A: It’s best if you don’t start preaching — people don’t like it. This article might seem like a violation of that, but actually I rarely push veganism on this site, and when I do it’s only as a way to show others a healthy and compassionate alternative. Remember that those around you probably don’t know much about veganism, and are likely to react defensively. Take the opportunity, when they bring up the topic, to share what you’re learning, and the concerns you yourself had when you first learned about it. Show them some great vegan food. Share this guide with them. And always be patient.

Wednesday, 23 May 2012

Ẩm thực chay

Ấm lòng món súp chua cay

Bánh bèo chay

Bánh bò... chay

Bánh bông lan nam việt quất chay

Bánh bông lan nho thuần chay và những món chay ngon :)

Bánh canh bằng khuôn ép khoai tây (potato ricer)

Bánh canh bằng khuôn làm bánh quy

Bánh canh từ nhà Liên 

Bánh cuốn chay

Bánh đúc chay (BT)

Bánh đúc chay (PL)

Bánh giò

Bánh ích miền Tây Nam Bộ không ngon không ăn tiền (BT) 

Bánh mì chay

Bánh phở 

Bánh tét nhưn chuối nhanh lẹ 

Bánh tét 3 màu (LP)

Bánh táo (Apple pie)

Bánh xèo chay, xoài ngâm, rau sống. Mùa hè là đây!

Bắp nấu bằng lò vi sóng

Bằm xả kiểu tân 

Bầu mấy món

Bí đỏ nấu với đậu phộng rang (PL) 

Bí đỏ dầm nhuyễn (PL)

Bí đỏ kho phổ tai đậu đỏ (PL) 

Bí đỏ hấp và bài thuốc

Bơ gơ tàu hủ (Tofuburger)

Bông cỏ - món ăn trong ký ức

Bột nổi - nên dùng loại nào?

Bún Đại Hàn xào chay

Bún chả giò chay (PL)

Bún gạo xào chay (PL)

Bún mắm chay (Chơn Ngọc)
Bún huế chay (PL)
Bún Kim Châm (PL)
Bún riêu chay
Bánh dày nhân đậu (PL) 
Bánh cam (Uyên Thy)

Cà nâu, ớt nướng

Cà nâu xào tàu xì

Cà nướng
Cà pháo muối dưa món
Cà pháo ngâm chao
Cà ri chay - ngon ơi là ngon
Càri chay Thái (PL)
Cà rốt chua
Canh bột mì chay

Canh bún riêu Hàn Quốc chay 
Canh cải chua (PL)
Canh chua mì căn vò viên 
Cần xào chay (PL)

Cây lá gai (PL)
Chả bạch quả chiên (Lục Bình)
Chả đậu hủ (Hoàng Thần Tài)
Chả giò chay (PL)
Chả lụa chay
Chả tàu hủ nấm của Mẹ
Chả tàu hủ nướng
Chanh muối lâu năm (PL) 
Cháo chay thập cẩm Thái (PL)
Cháo gạo đỏ với nước tương kho quẹt 
Cháo Thanh Tịnh
Chè khoai môn bạch quả 
Chè Thưng Bạch Quả (PL)
Chuối già hương sống khìa (PL)
Chuối già hương sống ngào đường
Chuối nếp nướng 
Cơm chiên tàu hủ non
Cơm chiên gạo đỏ
Cơm chiên ngũ sắc 
Cơm dĩa tàu hủ dầm cà và mì căn sả ớt(PL)
Cơm gạo lứt muối mè 
Cơm nếp xá xíu chay
Củ cải muối kho thơm (PL)
Cuốn rong biển kho
Các loại rau luộc ăn rất ngon (PL)
Củ cải trắng muối (PL) 
Cách nấu lá cẩm (LP) 
Cải chua xào chay (PL) 
Canh ngót chay (PL) 

Dâu tây bọc sô cô la
Dẻo thơm từng hạt cơm nếp chay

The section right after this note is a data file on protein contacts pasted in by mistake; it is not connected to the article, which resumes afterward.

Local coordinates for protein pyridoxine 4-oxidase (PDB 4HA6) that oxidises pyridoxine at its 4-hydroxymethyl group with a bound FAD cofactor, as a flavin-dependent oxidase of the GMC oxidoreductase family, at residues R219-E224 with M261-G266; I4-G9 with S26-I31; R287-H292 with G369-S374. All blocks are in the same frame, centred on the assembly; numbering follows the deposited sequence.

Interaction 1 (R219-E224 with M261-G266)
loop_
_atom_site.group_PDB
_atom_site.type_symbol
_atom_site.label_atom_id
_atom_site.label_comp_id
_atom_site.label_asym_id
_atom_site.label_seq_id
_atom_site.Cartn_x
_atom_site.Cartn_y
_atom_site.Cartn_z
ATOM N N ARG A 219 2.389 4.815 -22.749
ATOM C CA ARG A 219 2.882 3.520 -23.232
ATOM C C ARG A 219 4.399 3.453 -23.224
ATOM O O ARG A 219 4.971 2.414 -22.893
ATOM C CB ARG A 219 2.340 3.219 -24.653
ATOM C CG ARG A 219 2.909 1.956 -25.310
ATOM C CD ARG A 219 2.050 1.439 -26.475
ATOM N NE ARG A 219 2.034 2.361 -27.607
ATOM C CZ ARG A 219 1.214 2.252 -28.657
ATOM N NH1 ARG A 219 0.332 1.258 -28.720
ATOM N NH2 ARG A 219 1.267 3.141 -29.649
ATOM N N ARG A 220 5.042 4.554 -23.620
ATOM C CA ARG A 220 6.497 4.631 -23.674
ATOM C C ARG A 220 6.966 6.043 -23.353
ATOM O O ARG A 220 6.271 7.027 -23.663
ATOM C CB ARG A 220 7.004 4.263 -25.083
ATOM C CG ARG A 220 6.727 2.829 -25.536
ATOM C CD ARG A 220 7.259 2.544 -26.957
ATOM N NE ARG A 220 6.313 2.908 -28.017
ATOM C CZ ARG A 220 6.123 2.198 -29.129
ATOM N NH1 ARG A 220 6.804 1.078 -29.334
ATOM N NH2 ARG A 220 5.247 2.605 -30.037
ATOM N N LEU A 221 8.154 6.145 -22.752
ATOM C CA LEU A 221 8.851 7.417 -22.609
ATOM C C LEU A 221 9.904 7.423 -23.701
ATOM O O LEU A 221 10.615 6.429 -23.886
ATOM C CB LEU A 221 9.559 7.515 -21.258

Dồi Chay
Dưa cải thành công (Chơn Ngọc)
Dưa giá
Dưa leo chua (pickles)
Đu đủ ngâm nước tương (PL)
Đậu hạt, món ăn vặt dinh dưỡng, giản tiện 
Đậu hủ gói hủ ky kho nước dừa (Long)
Đậu hủ khìa thơm (PL)
Đậu hủ xào sả ớt (PL)
Đậu que kho
Đậu que kho nấm (PL)

Đậu que nướng 
Đậu que xào (PL) 
Đậu xào nấm
Đọt đậu Hà Lan xào(PL)
Đồ chua
Đơn giản món su su xào 
Đậu hủ băm (PL)

Giò thủ chay

Gỏi đu đủ chay

Gỏi có gì cuốn đó

Gỏi mít non chay

Gỏi nấm xé phai

Gỏi xé phai chay 

Gừng khử

Hạt dẻ - Món chay ngọt bùi

Hủ tiếu chay 

Hủ tiếu Bà Ba

Hủ tiếu xào chay kiểu Thái (Pad Thai)

Hủ tiếu mì căn kho (PL) 

Há cảo chay (PL)

Kem chuối - Món ăn giữa thập niên 70

Kho quẹt ăn với cháo trắng

Khổ qua dồn bí rợ với bột mì căn

Khổ qua dồn hủ ky (Lục Bình)

Khổ qua hầm chay

Khổ qua kho (PL)

Khoai nướng xù

Khoai tây cọng nướng

Làm giá tại nhà

Lẩu chay

Mắm kho chay (Hoàng Thần Tài)

Mắm nêm chay

Mắm thái chay

Măng tây nướng

Mì căn căn bản

Mì căn cuộn kho với cà rốt

Mì căn gói lá mè

Mì căn hầm ngũ vị

Mì căn hấp

Mì căn kho dừa

Mì căn khìa khóm (BT) 

Mì căn, nấm xốt cam

Mì căn nướng cuốn bánh tráng

Mì căn ướp nướng

Mì căn vò viên

Mì Quảng chay

Mì Quảng chay (PL)

Mì Quảng chay (BT)

Mì Ý cuốn măng tây 

Mì Ý - Hương vị quê hương (PL)

Mì Ý với tàu hũ viên xốt cà

Mì Ý xào rau cải

Mì Ý xốt cà (spaghetti)

Miến măng chay (PL)

Món kho hầm bà lằng

Món kho chao

Món kho chay

Món kho tương cự đà

Món quay chay

Món xào chay (PL)

Muối dưa bắp cải thật ngon, thật dễ dàng! (Sưu tầm)

Muối mè xả ớt

Mướp tây chiên

Mướp Tây duyên với bột Ta

Mì gói...món ăn sáng giản tiện :) (PL) 

Mắm dưa tây (PL)

Nấm Đại Hàn xào chay (PL)

Nấm kho nhớ nội

Nấm nướng 

Nêm nếm cho vừa ăn là sao???

Nhúng giấm

Nước mắm chay bằng nước dừa

Nước mắm chay bằng nước đường thắng

Nước mắm chay bằng nước táo

Nước mắm chay bằng thơm

Nước tắc xí muội - quà cây nhà lá vườn

Nước tương pha (Mẹ)

Nước tương pha bằng maple syrup

Olive xào sả ớt (Lục Bình)

Ớt chuông xào chay (PL)

Phở chay

Pha bột bánh bèo

Pha bột bánh xèo

Ragu chay

Rau bó xôi xào gừng

Rau càng cua - Ôi nhiều năm không gặp!

Rau muống luộc chấm tương hột

Rau muống xào chao (PL)

Sa-kê ba món (PL)

Sa-kê, ôi sao ta còn mê?

Sa-kê càri (PL)

Sinh tố dâu tây và khóm

Sữa đậu nành

Su su xào

Súp đậu

Súp đậu Hà Lan

Súp mì Ý

Súp nui

Súp tương Nhật

Tàu hủ

Tàu hủ chiên bột

Tàu hủ khìa

Tàu hủ ky chiên chao

Tàu hủ ky cuộn nấm nướng

Tàu hủ ky nướng mía cây

Tàu hủ ky quấn sả cây

Tàu hủ ướp

Tàu hủ viên nướng với rong biển

Tàu hủ vò viên nướng

Tàu hủ xào xả tế 

Tekka và cháo bổ dưỡng (PL)

Trà gạo lức rang (PL)

Thực dưỡng - Thầy Tuệ Hải

Thực đơn các món chay (

Video dạy nấu nhiều món chay

Vò viên chay

Xà Lách trái cây (fruit salad)

Xà lách trái cây cho tiệc Giáng Sinh

Xà lách trái cây - Món ngọt tự nhiên

Xà lách nui (pasta salad)

Xà lách xon 

Xà lách xon trộn mì căn tái me

Xà lách xon xào (PL)

Xíu mại chay

Xôi ba màu

Xôi bắp (BT)

Xôi bắp quê nhà Florida

Xôi sầu riêng

Xốt cà (ketchup)

Xốt me chua ngọt